Wednesday, July 25, 2012

The Furniture Catalogue, 3

Sorry I haven't posted a blog for a while. Our families have been visiting us so we've been busy rediscovering Colorado. That's what you do when company comes. You take them to see things that you think will impress them. Sometimes that's good and sometimes it's not. Anyway we took our son to see the Royal Gorge and found out that he is still afraid of heights, and I took my granddaughters mountain climbing and it gave them altitude sickness. I hope that doesn't mean no one will ever come to see us again. 

I miss the kids but it is good to get back to writing about my grandmother's scrap book, The Furniture Catalogue. A little more about my Grandmother, Victoria May Rosser Paul. She was born on March 31, 1877, and named after the Queen of England at that time, Queen Victoria. Her father had left Georgia after the Civil War and was headed west to join his brother Ed in Texas. Grandmother was born along the way near the town of Pittsboro, in "Calhoun County, Mississippi, three miles from the yellow bushy swamp" - that's the way she said it. Grandmother's family never made it to Texas, but settled instead in Indian Territory.  

Grandmother came from a wealthy family, and she was very beautiful as a young woman. As a child I never thought of Grandmother as pretty or as fashion conscious, but she was. Here is the youngest picture I have of her:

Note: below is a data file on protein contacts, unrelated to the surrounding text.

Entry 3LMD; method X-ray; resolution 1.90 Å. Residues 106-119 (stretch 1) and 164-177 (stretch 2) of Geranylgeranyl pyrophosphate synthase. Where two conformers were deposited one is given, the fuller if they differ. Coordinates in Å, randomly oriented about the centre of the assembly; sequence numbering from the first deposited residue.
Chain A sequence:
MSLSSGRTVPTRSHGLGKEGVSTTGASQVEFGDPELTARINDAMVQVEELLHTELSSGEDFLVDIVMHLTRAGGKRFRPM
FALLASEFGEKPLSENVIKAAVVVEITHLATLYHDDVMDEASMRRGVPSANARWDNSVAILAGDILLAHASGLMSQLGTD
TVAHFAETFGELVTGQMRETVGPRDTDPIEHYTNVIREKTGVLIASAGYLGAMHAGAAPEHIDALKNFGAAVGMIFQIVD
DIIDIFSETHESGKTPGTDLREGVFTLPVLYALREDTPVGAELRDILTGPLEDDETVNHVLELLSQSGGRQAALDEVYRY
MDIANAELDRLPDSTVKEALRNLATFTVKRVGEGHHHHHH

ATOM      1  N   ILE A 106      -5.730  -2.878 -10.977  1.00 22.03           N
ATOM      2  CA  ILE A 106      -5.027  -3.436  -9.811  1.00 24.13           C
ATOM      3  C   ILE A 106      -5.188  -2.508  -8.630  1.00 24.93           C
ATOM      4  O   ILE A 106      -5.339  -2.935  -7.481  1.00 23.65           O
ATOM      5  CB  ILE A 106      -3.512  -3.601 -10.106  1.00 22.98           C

Victoria May Rosser Paul

My mother said that Grandmother had some very fancy dresses in her armoire which she never wore. They were poor by that time so she had no place to wear her dresses, but she could still put pictures of pretty clothes in her scrapbook:

Here are three other clippings that illustrate Grandmother's interest in fashion. They concern a Parisian fashion designer named Jean Philippe Worth who owned an exclusive store in Paris. Here is a picture of him: 

                                             Jean Philippe Worth

and another of his wife:

                                              Mrs. Jean Philippe Worth

There is also a clipping with a picture of the Marquise de Manzanedo, who, according to the caption under the picture, wore only muslin dresses during the War of 1870, because Worth's was closed. From his picture, it looks like Jean Philippe was called into military service.

                                         Marquise de Manzanedo